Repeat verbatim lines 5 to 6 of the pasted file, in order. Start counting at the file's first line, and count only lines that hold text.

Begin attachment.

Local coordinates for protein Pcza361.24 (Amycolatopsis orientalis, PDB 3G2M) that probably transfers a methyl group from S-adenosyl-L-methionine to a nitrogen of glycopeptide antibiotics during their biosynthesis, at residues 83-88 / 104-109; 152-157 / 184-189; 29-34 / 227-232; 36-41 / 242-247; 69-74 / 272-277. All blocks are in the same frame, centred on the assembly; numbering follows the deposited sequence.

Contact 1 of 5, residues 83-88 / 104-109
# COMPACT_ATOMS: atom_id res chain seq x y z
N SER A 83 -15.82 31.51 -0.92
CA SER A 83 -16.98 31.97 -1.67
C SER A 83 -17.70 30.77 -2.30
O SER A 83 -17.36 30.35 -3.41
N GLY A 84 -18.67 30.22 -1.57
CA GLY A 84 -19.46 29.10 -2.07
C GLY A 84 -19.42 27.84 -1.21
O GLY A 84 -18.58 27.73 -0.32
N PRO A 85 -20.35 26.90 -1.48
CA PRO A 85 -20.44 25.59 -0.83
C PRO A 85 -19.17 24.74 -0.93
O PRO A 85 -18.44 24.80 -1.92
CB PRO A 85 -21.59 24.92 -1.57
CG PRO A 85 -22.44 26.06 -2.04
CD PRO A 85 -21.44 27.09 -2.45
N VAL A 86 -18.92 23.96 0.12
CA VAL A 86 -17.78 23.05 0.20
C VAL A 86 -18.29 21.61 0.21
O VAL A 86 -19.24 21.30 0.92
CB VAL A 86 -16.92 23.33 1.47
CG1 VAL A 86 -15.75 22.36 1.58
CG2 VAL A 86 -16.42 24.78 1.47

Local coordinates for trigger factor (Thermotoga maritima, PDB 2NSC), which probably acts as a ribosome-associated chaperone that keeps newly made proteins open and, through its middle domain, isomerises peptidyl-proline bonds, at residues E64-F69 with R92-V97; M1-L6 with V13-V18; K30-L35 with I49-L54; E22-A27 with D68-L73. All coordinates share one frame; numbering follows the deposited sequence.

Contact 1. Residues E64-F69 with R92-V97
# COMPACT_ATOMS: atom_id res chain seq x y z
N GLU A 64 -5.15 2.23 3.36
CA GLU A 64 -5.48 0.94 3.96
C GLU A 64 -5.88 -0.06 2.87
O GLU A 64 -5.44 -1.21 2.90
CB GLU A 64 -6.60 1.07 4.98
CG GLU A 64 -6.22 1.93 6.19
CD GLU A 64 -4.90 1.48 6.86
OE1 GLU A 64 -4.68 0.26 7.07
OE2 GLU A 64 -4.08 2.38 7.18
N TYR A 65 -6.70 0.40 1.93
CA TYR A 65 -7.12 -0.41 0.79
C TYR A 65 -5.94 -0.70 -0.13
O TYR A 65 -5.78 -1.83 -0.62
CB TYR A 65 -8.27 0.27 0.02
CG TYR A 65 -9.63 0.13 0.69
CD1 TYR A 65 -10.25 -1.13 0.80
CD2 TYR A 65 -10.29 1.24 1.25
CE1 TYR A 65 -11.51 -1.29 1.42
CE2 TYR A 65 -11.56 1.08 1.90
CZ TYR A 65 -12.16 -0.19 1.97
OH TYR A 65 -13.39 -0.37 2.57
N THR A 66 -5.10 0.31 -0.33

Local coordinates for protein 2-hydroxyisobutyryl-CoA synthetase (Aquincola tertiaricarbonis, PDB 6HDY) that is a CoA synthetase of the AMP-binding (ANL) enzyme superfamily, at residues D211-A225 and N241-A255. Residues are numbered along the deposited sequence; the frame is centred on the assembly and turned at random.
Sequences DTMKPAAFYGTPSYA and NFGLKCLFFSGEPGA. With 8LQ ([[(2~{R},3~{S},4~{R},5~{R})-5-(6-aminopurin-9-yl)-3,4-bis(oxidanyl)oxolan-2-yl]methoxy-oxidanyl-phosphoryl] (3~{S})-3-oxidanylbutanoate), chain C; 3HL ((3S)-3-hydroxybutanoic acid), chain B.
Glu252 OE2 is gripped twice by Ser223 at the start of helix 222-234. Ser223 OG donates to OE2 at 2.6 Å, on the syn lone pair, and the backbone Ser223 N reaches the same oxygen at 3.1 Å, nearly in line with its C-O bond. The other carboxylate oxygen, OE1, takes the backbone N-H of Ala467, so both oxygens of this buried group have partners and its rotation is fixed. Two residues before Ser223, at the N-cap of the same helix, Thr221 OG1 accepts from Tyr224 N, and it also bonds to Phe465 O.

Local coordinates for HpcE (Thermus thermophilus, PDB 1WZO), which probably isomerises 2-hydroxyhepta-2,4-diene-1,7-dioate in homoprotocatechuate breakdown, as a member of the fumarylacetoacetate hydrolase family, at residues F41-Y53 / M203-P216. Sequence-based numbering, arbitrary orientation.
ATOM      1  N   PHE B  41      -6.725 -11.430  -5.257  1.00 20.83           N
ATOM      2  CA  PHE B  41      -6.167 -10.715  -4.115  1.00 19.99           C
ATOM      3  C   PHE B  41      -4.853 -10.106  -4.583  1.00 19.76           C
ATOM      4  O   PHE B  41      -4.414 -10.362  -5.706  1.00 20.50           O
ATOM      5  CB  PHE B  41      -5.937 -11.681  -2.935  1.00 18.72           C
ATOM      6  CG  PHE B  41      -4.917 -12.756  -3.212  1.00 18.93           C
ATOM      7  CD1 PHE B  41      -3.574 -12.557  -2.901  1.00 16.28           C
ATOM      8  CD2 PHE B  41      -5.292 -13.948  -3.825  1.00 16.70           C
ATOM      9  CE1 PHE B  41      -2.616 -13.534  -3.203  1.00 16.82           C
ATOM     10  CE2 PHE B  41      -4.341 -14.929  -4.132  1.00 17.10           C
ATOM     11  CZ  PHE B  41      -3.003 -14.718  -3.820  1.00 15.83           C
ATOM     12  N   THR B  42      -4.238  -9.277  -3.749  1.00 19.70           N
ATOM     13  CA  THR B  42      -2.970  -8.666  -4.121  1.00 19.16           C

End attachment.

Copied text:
CA SER A 83 -16.98 31.97 -1.67
C SER A 83 -17.70 30.77 -2.30